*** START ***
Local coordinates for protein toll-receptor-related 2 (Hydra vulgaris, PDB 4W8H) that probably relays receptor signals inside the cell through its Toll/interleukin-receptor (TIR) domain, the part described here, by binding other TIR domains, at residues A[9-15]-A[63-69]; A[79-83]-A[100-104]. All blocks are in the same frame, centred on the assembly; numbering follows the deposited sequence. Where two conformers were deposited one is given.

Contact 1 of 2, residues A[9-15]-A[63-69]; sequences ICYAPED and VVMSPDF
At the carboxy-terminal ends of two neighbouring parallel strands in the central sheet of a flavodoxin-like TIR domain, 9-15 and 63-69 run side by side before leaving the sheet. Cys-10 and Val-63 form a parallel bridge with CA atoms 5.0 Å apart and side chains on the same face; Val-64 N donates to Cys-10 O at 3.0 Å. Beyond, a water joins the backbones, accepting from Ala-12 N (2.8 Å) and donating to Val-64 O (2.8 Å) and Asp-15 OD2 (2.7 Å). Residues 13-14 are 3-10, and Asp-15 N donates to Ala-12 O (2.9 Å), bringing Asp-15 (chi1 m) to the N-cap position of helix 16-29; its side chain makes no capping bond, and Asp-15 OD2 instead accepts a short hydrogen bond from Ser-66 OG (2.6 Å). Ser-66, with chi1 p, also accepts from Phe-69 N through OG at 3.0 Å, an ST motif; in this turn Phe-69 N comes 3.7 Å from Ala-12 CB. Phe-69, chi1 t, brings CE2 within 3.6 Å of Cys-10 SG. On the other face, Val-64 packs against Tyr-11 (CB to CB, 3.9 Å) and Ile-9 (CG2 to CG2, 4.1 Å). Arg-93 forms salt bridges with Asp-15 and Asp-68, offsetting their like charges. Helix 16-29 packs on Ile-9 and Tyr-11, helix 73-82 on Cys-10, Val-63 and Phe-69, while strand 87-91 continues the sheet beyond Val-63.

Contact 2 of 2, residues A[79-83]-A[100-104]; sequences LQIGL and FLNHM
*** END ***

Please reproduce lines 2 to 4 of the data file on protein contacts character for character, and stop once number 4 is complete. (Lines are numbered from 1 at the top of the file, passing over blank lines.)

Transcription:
Contact 1 of 2, residues A[9-15]-A[63-69]; sequences ICYAPED and VVMSPDF
At the carboxy-terminal ends of two neighbouring parallel strands in the central sheet of a flavodoxin-like TIR domain, 9-15 and 63-69 run side by side before leaving the sheet. Cys-10 and Val-63 form a parallel bridge with CA atoms 5.0 Å apart and side chains on the same face; Val-64 N donates to Cys-10 O at 3.0 Å. Beyond, a water joins the backbones, accepting from Ala-12 N (2.8 Å) and donating to Val-64 O (2.8 Å) and Asp-15 OD2 (2.7 Å). Residues 13-14 are 3-10, and Asp-15 N donates to Ala-12 O (2.9 Å), bringing Asp-15 (chi1 m) to the N-cap position of helix 16-29; its side chain makes no capping bond, and Asp-15 OD2 instead accepts a short hydrogen bond from Ser-66 OG (2.6 Å). Ser-66, with chi1 p, also accepts from Phe-69 N through OG at 3.0 Å, an ST motif; in this turn Phe-69 N comes 3.7 Å from Ala-12 CB. Phe-69, chi1 t, brings CE2 within 3.6 Å of Cys-10 SG. On the other face, Val-64 packs against Tyr-11 (CB to CB, 3.9 Å) and Ile-9 (CG2 to CG2, 4.1 Å). Arg-93 forms salt bridges with Asp-15 and Asp-68, offsetting their like charges. Helix 16-29 packs on Ile-9 and Tyr-11, helix 73-82 on Cys-10, Val-63 and Phe-69, while strand 87-91 continues the sheet beyond Val-63.

Contact 2 of 2, residues A[79-83]-A[100-104]; sequences LQIGL and FLNHM